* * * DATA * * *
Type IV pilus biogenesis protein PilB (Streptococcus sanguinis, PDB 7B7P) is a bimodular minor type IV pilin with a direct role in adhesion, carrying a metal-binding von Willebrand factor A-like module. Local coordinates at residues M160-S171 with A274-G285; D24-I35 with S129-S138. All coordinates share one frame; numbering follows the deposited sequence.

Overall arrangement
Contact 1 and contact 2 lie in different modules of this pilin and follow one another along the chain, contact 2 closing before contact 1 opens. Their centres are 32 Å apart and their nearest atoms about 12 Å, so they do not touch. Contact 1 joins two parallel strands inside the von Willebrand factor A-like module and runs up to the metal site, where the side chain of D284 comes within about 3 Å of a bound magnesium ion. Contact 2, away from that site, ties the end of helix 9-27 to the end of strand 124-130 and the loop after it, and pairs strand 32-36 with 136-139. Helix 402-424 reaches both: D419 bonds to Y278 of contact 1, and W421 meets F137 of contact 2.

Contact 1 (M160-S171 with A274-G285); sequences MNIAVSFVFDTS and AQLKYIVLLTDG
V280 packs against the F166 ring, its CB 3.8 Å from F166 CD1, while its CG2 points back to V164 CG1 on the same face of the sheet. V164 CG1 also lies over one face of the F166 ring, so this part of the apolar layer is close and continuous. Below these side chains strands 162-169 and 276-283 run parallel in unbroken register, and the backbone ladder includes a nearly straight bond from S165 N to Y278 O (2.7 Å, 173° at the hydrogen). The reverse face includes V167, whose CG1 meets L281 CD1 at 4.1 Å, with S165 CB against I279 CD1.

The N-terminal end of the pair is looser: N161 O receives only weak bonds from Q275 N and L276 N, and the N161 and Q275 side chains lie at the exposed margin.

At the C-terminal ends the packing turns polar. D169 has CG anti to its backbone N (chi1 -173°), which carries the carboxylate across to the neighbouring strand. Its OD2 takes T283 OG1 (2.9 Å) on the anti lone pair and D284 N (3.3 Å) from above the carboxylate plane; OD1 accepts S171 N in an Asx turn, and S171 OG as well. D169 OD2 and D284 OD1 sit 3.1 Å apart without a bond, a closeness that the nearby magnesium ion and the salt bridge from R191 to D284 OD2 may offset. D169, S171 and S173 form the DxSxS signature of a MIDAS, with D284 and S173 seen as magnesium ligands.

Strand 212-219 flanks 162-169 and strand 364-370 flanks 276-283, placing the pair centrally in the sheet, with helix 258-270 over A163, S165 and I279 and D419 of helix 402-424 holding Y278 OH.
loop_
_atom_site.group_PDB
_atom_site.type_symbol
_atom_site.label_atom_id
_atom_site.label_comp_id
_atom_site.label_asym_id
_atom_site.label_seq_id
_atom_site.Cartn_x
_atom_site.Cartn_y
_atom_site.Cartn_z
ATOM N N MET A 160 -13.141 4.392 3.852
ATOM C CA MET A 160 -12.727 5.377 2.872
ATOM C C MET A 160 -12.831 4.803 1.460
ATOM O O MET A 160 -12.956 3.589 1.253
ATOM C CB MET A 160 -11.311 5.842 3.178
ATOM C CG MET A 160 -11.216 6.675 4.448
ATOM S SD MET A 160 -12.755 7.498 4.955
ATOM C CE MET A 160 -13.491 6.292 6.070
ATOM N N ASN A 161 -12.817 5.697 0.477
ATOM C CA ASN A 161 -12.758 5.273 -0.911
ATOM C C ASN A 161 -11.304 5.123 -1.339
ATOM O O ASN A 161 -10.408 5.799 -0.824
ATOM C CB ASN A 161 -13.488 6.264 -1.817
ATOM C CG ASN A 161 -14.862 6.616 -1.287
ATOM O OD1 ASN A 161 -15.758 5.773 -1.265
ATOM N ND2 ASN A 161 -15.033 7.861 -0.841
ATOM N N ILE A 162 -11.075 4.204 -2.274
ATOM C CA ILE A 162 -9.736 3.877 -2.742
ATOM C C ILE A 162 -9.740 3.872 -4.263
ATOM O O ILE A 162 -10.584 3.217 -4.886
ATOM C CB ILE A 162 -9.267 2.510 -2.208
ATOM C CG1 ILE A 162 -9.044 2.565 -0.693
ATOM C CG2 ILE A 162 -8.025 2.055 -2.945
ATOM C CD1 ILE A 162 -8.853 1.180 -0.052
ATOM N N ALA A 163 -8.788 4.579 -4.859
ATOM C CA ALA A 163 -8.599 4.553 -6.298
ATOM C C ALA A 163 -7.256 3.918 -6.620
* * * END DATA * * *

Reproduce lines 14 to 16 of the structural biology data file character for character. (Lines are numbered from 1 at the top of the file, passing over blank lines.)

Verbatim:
_atom_site.label_asym_id
_atom_site.label_seq_id
_atom_site.Cartn_x